VORs in the G1000

You’ve spent years mastering your GPS-based G1000. Now we’re telling you to stay proficient with VORs. How can you use your new-school EFIS to fly old school nav?


Garmin has sold over 16,000 Garmin G1000 units since its introduction in 2003. Properly used, a G1000 can make you look mighty good trekking the skies under IFR. Pilots gravitate to its feature-rich GPS capabilities. Yet too many pilots shortchange themselves if they neglect the machine’s considerable VOR resources.

If your G1000 lacks WAAS, then its use under IFR requires an alternate approved and operational means of navigating the proposed flight route, per AIM 1-1- 17.2.a.2. Practically speaking this means VOR. If your G1000 is WAAScapable, it requires no other radio navigation equipment. Unsure? Go to the AUX MFD page and press the SBAS button. The unit is WAAS-equipped if WAAS is checked.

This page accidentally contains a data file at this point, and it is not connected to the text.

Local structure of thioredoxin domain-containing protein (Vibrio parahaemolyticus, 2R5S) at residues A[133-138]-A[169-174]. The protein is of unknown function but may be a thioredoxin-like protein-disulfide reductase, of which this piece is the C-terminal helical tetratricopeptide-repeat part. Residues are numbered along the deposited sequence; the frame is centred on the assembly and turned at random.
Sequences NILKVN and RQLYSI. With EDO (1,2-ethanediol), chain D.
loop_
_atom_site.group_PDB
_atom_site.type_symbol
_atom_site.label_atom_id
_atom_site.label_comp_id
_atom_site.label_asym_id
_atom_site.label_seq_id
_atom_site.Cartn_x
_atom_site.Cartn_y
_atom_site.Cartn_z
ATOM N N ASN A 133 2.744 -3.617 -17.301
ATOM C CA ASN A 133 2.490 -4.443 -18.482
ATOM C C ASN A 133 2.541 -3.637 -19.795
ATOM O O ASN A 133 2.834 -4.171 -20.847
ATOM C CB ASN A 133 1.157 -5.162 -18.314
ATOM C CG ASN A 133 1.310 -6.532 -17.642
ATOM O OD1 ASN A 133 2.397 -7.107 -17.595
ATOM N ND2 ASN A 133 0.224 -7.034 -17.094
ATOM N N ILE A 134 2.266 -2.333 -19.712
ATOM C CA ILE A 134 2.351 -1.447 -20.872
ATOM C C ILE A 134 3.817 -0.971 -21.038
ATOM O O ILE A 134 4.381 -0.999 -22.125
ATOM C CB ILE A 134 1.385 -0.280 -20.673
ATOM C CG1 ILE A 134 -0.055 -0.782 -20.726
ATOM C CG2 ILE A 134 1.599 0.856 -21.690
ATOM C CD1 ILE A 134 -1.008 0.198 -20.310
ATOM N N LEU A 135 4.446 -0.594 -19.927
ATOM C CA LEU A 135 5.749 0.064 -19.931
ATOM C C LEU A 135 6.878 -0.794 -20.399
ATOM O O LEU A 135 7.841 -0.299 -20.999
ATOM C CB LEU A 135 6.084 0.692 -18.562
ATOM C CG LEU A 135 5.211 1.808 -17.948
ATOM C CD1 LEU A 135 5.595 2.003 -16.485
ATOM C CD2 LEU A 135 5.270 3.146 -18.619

AIM 1-1-3.f reminds us that pilots flying GPS—or WAAS—equipped aircraft that also have VOR/ILS avionics should diligently maintain proficiency in VOR and ILS approaches in the event of a GPS outage.

The Minimum Operational Network is the VOR-based alternative means of navigation should GPS fail or become unavailable. The MON is useful only to a pilot who is skilled in VOR navigation. Built on about 600 strategically located VORs, you are at 5000 feet MSL or higher outside the Western U.S. Mountainous Area the MON can lead you to an ILS or VOR approach within 100 NM that doesn’t need GPS, ADF, or DME. But, do you know how to use your G1000 for VOR navigation, especially if there’s no GPS position to drive the moving map and other sensors?

(Taking advantage of WAAS as a sole-source system, some newer GPS navigators exclude VOR receivers. Unless you have and retain a VOR receiver in the panel already, this seems a false economy. If GPS fails, the pilot is left with no chair to sit on if the GPS music stops.)

G1000 VOR Navigation

Like any VOR, the correct order of operation is essential. First, tune the desired VOR just as you load communications frequencies.